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Thread: Cheap Apps Stifling Innovation?is a discussion within the
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Originally Posted by JAG2621 I do not agree with that all the way. Lets put an app called my toilet on the main page (looks like crap,plays like crap,must be...
12-11-2008, 02:51 PM #41
Conversely, and to counter your point, take a HIGH quality app (at any price) and make it so it is ALWAYS at the bottom of the pile, i.e. last few pages of the AppStore, sales will be abysmal.
Back in the Palm OS heyday (not all that long ago really) we saw this over and over. Pretty much if we:
A. Put an app on the home page as "Featured"
B. Put it in a top spot in an email blast
C. Put it on the home page of the
store that we powered
It would sell, period, no if, ands or buts. PRODUCT PLACEMENT is king. Granted sales of a crap app will drop if bad reviews are posted but plenty enough will buy before and after that point.
You are also missing the difference between pricing that drives impulse buys (proven to be $1.49 and under for mobile apps) and those that are priced at a level which gives them much higher perceived value. The argument "I would rather sell 1,000 at $X than sell 100 at $X+$Y" do not hold here. You are confusing two different dynamics.
REALLY? So, if the jailbreaking software required payment of say $14.95, you would not pay for it?
I am not a computer programmer though have worked alongside tons of them. Why is their time not worth money? The math does not work when people say AND think it will actually happen when they think or hear: "Well, if I can sell 1,000 at $5 then surely I can sell 2,000 at $3". It simply does not work that way in reality. Ask any Palm OS developer who was around during it's heyday. I do not have the data here though would bet that the Palm OS applications sold when Palm was hot is way (WAAAAAY) higher than the application numbers/revenue for the iPhone today. Not including media (i.e. music/video sales)
Last edited by helitx; 12-11-2008 at 02:51 PM. Reason: Automerged Doublepost
12-11-2008, 03:38 PM #42
12-12-2008, 12:23 AM #43
Its interesting though, because despite that bit of fact; for an individual programmer to write a letter to Lord Jobs, complaining about his lack of app sales, is pretty shameless.Viruses
12-12-2008, 08:58 AM #44
- does the person at apple have a relationship with the developer that is conducive to featuring their product? Think favortism does not come into play? wrong...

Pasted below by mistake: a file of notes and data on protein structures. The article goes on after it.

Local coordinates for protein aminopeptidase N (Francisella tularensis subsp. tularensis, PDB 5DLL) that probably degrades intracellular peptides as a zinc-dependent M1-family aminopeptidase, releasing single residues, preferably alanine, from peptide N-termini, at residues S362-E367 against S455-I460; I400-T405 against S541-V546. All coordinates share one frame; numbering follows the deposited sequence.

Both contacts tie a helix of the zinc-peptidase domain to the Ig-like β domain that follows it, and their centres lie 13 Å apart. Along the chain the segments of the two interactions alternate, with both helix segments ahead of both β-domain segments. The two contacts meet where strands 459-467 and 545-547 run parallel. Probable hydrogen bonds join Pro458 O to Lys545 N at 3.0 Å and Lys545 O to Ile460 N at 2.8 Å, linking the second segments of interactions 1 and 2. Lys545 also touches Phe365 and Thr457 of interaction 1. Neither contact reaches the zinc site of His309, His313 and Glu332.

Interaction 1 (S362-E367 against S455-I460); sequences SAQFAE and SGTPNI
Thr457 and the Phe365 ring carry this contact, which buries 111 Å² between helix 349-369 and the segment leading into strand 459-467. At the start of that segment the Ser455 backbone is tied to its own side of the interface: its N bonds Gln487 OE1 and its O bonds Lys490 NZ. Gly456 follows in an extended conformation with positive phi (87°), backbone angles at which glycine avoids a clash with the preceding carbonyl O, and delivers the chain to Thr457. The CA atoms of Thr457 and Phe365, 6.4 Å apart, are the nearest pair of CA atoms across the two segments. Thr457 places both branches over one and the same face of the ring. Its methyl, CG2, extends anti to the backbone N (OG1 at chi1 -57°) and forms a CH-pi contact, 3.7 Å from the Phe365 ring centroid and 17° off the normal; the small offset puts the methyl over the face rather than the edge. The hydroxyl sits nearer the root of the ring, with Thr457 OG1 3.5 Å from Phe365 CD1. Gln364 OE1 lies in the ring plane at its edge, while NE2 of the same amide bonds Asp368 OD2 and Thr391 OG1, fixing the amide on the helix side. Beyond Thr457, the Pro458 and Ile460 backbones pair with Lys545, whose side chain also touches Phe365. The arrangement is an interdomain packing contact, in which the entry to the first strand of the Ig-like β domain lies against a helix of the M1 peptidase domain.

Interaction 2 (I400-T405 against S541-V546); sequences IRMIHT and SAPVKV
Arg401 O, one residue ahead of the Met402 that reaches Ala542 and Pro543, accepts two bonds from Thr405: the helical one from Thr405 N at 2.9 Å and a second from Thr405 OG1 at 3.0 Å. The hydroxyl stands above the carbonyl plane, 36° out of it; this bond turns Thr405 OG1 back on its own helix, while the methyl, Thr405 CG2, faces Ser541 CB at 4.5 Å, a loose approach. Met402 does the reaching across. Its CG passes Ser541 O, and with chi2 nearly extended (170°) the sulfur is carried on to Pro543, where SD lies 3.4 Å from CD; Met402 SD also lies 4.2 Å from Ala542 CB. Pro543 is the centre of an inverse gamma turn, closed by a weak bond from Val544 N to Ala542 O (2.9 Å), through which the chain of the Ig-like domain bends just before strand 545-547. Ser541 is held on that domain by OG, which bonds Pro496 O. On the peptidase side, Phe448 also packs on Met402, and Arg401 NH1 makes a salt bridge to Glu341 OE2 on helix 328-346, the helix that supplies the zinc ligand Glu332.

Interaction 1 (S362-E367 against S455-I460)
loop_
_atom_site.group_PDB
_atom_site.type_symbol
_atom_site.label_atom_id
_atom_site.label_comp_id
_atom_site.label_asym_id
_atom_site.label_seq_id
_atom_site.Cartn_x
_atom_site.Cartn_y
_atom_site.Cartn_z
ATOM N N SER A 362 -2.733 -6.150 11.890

- is there a fee for placement? or other exchange such as pay for advertising with us and we will do this other thing for you.
- insert other non engineering/computer modeling type decision making process
Think there are people at Apple who do not get along with developer "X" and thus the products of developer "X" will always be buried, or at least never featured? You bet.... RELATIONSHIPS are uber important.
12-16-2008, 11:53 AM #45
I don't know if this guy realizes it, but it's not just on the iPhone that people prefer cheaper apps. It's like this all over the computer world. People do not enjoy paying for software. Why? Because it's not tangible. Whether people admit it or not, they do not enjoy paying for things that they cannot hold or feel. How many people use the "pro" version of peer to peer programs as opposed to the free version? Who doesn't like freeware?
If you want your programs to sell better then invest in advertising? Advertise your game or app on a site that is devoted to iPhone or Apple news, or even just any mobile device. Something along those lines. You can't just expect a $20 app to sell. Especially the way the economy is right now. People don't have a lot of extra money to spend. I know that I haven't payed more than $2.99 for an app. And that was only once.iEat. iSleep. iPhone.
01-29-2009, 03:12 PM #46
Well, in my opinion the problem is a little different: The problem is that there is not only 99-cent-crapware, but also a lot of $5-crapware. When I see an app that costs more than $3, I get really careful because I bought a lot of expensive apps that turned out to be aweful - crashing all the time, running really slow, stuff like that. I guess if you really create quality apps they will rise in the appstore - if you sell them for a reasonable price.
Considering that I get "real" pc- or macgames for about $30-40, I will never pay $20 for an iphone app. As cool as iphone games are - they are always mobile games, no pc games.
01-29-2009, 10:13 PM #47
I usually try out applications before purchasing the full version. If a company offers a Lite/Free version, and I'm more than happy with it, I'm willing to pay the full price.
Saying $0.99 apps are stifling innovation is a bit harsh, since some apps are extremely useful and/or fun.